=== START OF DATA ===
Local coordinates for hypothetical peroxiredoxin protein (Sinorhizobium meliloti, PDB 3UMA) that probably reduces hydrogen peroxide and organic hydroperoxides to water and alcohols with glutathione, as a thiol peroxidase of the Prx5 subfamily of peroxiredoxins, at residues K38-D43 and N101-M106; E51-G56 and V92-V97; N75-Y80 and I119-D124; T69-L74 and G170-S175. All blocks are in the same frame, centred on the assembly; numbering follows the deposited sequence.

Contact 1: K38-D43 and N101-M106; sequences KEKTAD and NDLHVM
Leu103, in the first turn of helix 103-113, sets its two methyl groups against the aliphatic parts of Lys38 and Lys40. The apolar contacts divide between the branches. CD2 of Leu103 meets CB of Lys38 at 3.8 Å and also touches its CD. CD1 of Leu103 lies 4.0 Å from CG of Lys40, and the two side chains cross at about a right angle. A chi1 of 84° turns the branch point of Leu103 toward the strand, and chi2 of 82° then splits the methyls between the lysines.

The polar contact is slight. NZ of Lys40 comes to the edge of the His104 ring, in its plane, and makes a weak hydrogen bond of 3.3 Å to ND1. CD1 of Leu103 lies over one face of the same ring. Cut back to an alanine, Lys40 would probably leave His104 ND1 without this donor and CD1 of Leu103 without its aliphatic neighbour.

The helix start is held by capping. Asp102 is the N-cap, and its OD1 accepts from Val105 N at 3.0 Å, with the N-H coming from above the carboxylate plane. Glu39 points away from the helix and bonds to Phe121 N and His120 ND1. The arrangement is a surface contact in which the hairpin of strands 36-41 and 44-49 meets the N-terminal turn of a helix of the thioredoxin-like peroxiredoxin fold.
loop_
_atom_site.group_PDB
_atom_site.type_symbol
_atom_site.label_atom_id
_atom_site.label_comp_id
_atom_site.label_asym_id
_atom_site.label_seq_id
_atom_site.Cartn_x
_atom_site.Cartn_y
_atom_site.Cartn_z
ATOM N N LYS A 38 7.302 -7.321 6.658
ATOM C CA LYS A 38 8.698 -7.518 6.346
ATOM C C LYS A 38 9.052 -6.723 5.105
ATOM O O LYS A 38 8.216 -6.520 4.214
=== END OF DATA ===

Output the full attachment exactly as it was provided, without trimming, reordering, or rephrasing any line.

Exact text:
Local coordinates for hypothetical peroxiredoxin protein (Sinorhizobium meliloti, PDB 3UMA) that probably reduces hydrogen peroxide and organic hydroperoxides to water and alcohols with glutathione, as a thiol peroxidase of the Prx5 subfamily of peroxiredoxins, at residues K38-D43 and N101-M106; E51-G56 and V92-V97; N75-Y80 and I119-D124; T69-L74 and G170-S175. All blocks are in the same frame, centred on the assembly; numbering follows the deposited sequence.

Contact 1: K38-D43 and N101-M106; sequences KEKTAD and NDLHVM
Leu103, in the first turn of helix 103-113, sets its two methyl groups against the aliphatic parts of Lys38 and Lys40. The apolar contacts divide between the branches. CD2 of Leu103 meets CB of Lys38 at 3.8 Å and also touches its CD. CD1 of Leu103 lies 4.0 Å from CG of Lys40, and the two side chains cross at about a right angle. A chi1 of 84° turns the branch point of Leu103 toward the strand, and chi2 of 82° then splits the methyls between the lysines.

The polar contact is slight. NZ of Lys40 comes to the edge of the His104 ring, in its plane, and makes a weak hydrogen bond of 3.3 Å to ND1. CD1 of Leu103 lies over one face of the same ring. Cut back to an alanine, Lys40 would probably leave His104 ND1 without this donor and CD1 of Leu103 without its aliphatic neighbour.

The helix start is held by capping. Asp102 is the N-cap, and its OD1 accepts from Val105 N at 3.0 Å, with the N-H coming from above the carboxylate plane. Glu39 points away from the helix and bonds to Phe121 N and His120 ND1. The arrangement is a surface contact in which the hairpin of strands 36-41 and 44-49 meets the N-terminal turn of a helix of the thioredoxin-like peroxiredoxin fold.
loop_
_atom_site.group_PDB
_atom_site.type_symbol
_atom_site.label_atom_id
_atom_site.label_comp_id
_atom_site.label_asym_id
_atom_site.label_seq_id
_atom_site.Cartn_x
_atom_site.Cartn_y
_atom_site.Cartn_z
ATOM N N LYS A 38 7.302 -7.321 6.658
ATOM C CA LYS A 38 8.698 -7.518 6.346
ATOM C C LYS A 38 9.052 -6.723 5.105
ATOM O O LYS A 38 8.216 -6.520 4.214